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One of the most strik­ing and in­no­va­tive features of Se­abourn En­core is the new al­ter­na­tive din­ing venue Sushi. De­signed and dec­o­rated by hos­pi­tal­ity icon Adam D. Ti­hany, the airy, in­ti­mate room lo­cated just off the Atrium on Deck 8 pro­vides a de­light­ful change of pace for guests in the mood for some­thing dif­fer­ent for lunches and din­ners dur­ing their voy­ages. The con­cept and ex­e­cu­tion of a sushi restau­rant on board is the brain­child of Se­abourn Culi­nary Con­sul­tant Chef An­ton “Tony” Eg­ger, who is re­spon­si­ble for ev­ery­thing from the recipes, menus and ser­vice style to the choice of uni­forms, china and table­ware.

“I was an ex­ec­u­tive chef on Se­abourn ships and also cor­po­rate ex­ec­u­tive chef for a while, so I’m fa­mil­iar with the taste and ex­pec­ta­tions of Se­abourn’s guests,” says Tony. “I love re­ally good sushi my­self, so I was com­mit­ted to giv­ing them the best sushi din­ing ex­pe­ri­ence, not only with im­pec­ca­bly fresh in­gre­di­ents and ex­pert prepa­ra­tion, but also with the cul­tural as­pects of the Ja­panese sushi tra­di­tion.”

Work­ing with Ja­panese chef friends, Tony spent months de­vel­op­ing a net­work of sup­pli­ers to en­sure that top-qual­ity in­gre­di­ents, in­clud­ing fresh Ja­panese seafood and cru­cial el­e­ments such as the spe­cial Ja­panese sushi rice, dif­fer­ently fla­vored vine­gars and a va­ri­ety of fresh Ja­panese pro­duce, can be sup­plied to the ship as it cruises the world. His menus are in­gre­di­ent-spe­cific, with no sub­sti­tu­tions per­mit­ted. If an in­gre­di­ent is un­avail­able, the chefs

will not serve the dish. This rigid at­ti­tude does not ex­tend to the hos­pi­tal­ity, how­ever. The Ja­panese sushi tra­di­tion is ex­em­pli­fied by small, fam­ily-run restau­rants, and that is the fun, friendly at­mos­phere that guests will en­joy at Sushi on Se­abourn En­core.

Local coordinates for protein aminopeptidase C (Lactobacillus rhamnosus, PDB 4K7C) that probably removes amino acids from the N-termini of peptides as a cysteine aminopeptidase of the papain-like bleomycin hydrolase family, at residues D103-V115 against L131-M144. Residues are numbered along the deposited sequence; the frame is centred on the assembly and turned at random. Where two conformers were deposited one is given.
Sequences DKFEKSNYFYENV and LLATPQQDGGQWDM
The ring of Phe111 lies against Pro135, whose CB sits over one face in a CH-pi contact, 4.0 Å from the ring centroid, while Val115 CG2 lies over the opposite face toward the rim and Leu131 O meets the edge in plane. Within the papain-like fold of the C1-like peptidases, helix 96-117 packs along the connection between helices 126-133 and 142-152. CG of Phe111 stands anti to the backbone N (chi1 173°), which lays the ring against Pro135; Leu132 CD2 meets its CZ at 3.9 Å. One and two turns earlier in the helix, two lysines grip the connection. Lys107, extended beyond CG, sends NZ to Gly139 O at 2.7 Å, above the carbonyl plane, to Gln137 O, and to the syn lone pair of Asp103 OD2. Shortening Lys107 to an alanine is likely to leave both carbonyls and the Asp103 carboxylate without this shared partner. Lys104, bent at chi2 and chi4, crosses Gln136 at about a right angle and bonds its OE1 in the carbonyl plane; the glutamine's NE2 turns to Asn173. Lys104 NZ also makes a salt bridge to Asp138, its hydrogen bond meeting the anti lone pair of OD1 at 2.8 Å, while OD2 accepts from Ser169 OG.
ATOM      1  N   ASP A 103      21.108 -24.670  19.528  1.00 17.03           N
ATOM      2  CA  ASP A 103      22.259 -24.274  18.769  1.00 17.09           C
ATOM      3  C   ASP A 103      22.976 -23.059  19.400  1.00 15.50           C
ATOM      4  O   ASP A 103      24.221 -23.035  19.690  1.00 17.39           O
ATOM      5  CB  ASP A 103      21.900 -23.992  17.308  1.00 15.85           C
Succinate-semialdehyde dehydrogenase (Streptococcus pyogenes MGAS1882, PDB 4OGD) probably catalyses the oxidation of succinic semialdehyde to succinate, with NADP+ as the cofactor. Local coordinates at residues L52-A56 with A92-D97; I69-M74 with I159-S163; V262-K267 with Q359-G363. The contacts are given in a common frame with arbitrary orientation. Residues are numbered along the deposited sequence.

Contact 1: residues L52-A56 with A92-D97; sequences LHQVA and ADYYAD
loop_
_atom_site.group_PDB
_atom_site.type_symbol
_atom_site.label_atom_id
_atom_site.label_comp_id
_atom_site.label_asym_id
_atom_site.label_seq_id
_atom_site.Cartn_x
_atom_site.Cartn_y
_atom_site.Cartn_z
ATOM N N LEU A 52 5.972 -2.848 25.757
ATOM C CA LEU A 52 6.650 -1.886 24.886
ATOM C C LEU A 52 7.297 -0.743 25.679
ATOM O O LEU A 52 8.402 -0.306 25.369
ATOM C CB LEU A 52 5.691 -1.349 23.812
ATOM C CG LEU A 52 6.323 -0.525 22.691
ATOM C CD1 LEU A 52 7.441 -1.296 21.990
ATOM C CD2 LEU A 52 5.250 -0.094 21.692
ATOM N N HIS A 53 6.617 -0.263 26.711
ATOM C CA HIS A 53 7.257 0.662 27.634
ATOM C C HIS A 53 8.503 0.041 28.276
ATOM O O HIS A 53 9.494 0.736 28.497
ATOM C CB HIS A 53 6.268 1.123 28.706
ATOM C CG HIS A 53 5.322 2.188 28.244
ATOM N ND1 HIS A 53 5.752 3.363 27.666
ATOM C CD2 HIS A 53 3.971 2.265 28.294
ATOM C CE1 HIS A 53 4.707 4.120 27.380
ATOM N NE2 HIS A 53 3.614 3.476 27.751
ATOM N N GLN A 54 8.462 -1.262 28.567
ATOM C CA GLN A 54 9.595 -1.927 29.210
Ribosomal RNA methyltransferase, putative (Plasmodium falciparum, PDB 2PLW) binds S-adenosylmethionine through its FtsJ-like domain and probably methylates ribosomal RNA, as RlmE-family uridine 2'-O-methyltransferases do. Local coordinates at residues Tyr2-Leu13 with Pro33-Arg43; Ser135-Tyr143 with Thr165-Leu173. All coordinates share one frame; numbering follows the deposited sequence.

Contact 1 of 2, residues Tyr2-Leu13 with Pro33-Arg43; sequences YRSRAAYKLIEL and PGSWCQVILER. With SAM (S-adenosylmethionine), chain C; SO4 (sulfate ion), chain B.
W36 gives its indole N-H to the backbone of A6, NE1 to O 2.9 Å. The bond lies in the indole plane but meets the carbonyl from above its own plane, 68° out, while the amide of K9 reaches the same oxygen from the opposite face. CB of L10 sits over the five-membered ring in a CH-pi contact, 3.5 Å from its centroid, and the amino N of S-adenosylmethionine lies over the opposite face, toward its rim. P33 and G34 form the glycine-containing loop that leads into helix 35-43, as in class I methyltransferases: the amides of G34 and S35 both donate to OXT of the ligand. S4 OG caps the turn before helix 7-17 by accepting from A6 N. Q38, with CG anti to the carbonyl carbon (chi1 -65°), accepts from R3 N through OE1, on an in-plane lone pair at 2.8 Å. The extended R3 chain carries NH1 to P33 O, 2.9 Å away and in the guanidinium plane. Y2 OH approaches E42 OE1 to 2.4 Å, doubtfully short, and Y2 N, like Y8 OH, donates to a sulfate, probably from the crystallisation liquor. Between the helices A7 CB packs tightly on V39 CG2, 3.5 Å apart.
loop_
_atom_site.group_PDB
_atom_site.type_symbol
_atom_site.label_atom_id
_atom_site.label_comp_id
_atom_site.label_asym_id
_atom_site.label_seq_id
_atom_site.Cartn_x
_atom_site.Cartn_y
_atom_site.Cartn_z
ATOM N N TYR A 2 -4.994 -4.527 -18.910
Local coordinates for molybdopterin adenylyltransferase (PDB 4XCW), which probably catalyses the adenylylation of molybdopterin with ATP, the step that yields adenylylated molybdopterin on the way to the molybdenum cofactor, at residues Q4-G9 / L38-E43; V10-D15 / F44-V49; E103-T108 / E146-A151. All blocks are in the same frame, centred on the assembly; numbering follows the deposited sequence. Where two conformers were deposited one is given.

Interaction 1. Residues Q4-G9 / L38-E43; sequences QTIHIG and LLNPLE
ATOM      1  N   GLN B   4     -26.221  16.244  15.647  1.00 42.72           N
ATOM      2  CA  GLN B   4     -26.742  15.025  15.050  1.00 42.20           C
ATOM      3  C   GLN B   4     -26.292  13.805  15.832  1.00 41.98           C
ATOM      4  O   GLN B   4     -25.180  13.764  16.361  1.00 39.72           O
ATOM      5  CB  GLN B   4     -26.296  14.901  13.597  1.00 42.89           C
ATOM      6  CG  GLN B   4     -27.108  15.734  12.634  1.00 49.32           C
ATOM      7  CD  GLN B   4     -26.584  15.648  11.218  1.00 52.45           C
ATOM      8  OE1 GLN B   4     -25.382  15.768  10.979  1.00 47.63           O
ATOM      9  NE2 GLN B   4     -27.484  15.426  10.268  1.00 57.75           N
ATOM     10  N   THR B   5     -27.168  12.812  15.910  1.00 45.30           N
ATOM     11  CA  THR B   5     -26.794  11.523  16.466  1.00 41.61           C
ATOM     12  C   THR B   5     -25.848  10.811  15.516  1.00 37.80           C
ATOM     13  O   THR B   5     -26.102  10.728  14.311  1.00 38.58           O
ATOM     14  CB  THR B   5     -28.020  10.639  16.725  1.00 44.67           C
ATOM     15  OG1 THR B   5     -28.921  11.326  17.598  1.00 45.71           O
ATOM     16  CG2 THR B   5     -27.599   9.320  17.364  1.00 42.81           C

“The staff in Sushi, from the three spe­cial­ized sushi chefs to the wait­staff, all in­ter­act as one team, fo­cused on the guests,” says Tony. “You’ll see the som­me­lier de­liv­er­ing food plates, the wait­ers fetch­ing drinks — it feels like a fam­ily op­er­a­tion. But like in a fam­ily, when it comes to the prepa­ra­tion, there are spe­cial­ists,” he con­tin­ued. “Prop­erly cooked and vine­gared rice is the heart of sushi, so one per­son is the rice mas­ter, for ev­ery meal, ev­ery day.”

Lunches at Sushi are de­signed around the Ja­panese bento-box tra­di­tion, which of­fers a nu­tri­tious, tasty meal in a quick and ca­sual style. Sushi will of­fer three op­tions daily, with main cour­ses of meat or poul­try, seafood and veg­e­tar­ian. Each box is ac­com­pa­nied by hot miso soup, a Ja­panese-style salad and a sim­ple dessert. Din­ners of­fer an à la carte menu, in­clud­ing edamame and miso soup, an ar­ray of sal­ads and small plates of var­i­ous sashimis and tatakis, as well as a va­ri­ety of sashimi, ni­giri and maki sushi, and sig­na­ture rolls ex­ploit­ing the best in­gre­di­ents se­lected by the chefs. All se­lec­tions can be or­dered ei­ther as in­di­vid­ual serv­ings or to share, as the guests pre­fer. Un­like the se­quence of cour­ses in a Western meal, sushi is served con­tin­u­ously as it is pre­pared by the chefs. Desserts are sim­ple but de­li­cious, con­sist­ing of Ja­panese ice creams, sor­bets and pud­dings.

Se­abourn’s mas­ter mixol­o­gist, Brian van Flan­dern, has cre­ated two spe­cial cock­tails for Sushi: a craft drink called the Sushi Verde, and a unique Ya­mazaki Whiskey

Tea Cer­e­mony for cou­ples or quar­tets. The venue also of­fers a va­ri­ety of hot or cold Ja­panese sakes, beers and a se­lec­tion of wines to com­ple­ment the menus. And in an­other bow to tra­di­tion, a se­lec­tion of five dis­tinc­tive Ja­panese teas are avail­able, brewed in ar­ti­sanal cast iron pots.

Sushi is open for lunch and din­ner daily. In keep­ing with

Ja­panese tra­di­tion, reser­va­tions are not re­quired. If a seat is open, you are wel­come.

Artist ren­der­ing of Sushi, Se­abourn En­core

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